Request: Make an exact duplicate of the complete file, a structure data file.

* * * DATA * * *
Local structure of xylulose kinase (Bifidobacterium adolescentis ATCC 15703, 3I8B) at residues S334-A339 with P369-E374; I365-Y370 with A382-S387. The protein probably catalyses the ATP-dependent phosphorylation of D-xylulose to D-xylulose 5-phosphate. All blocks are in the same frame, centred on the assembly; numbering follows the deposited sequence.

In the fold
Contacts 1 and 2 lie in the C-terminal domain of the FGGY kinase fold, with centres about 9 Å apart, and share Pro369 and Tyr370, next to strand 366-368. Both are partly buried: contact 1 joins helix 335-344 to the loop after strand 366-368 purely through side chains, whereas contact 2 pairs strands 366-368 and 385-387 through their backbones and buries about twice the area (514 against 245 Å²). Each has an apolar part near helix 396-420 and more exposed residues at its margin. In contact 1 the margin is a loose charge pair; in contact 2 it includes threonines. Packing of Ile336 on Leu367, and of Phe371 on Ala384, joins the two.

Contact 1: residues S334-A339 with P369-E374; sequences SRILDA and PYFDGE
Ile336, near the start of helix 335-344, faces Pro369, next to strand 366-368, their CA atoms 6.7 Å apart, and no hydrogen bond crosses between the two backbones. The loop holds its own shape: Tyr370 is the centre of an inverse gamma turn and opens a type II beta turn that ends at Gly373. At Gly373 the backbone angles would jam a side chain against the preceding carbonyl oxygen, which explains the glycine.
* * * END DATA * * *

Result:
Local structure of xylulose kinase (Bifidobacterium adolescentis ATCC 15703, 3I8B) at residues S334-A339 with P369-E374; I365-Y370 with A382-S387. The protein probably catalyses the ATP-dependent phosphorylation of D-xylulose to D-xylulose 5-phosphate. All blocks are in the same frame, centred on the assembly; numbering follows the deposited sequence.

In the fold
Contacts 1 and 2 lie in the C-terminal domain of the FGGY kinase fold, with centres about 9 Å apart, and share Pro369 and Tyr370, next to strand 366-368. Both are partly buried: contact 1 joins helix 335-344 to the loop after strand 366-368 purely through side chains, whereas contact 2 pairs strands 366-368 and 385-387 through their backbones and buries about twice the area (514 against 245 Å²). Each has an apolar part near helix 396-420 and more exposed residues at its margin. In contact 1 the margin is a loose charge pair; in contact 2 it includes threonines. Packing of Ile336 on Leu367, and of Phe371 on Ala384, joins the two.

Contact 1: residues S334-A339 with P369-E374; sequences SRILDA and PYFDGE
Ile336, near the start of helix 335-344, faces Pro369, next to strand 366-368, their CA atoms 6.7 Å apart, and no hydrogen bond crosses between the two backbones. The loop holds its own shape: Tyr370 is the centre of an inverse gamma turn and opens a type II beta turn that ends at Gly373. At Gly373 the backbone angles would jam a side chain against the preceding carbonyl oxygen, which explains the glycine.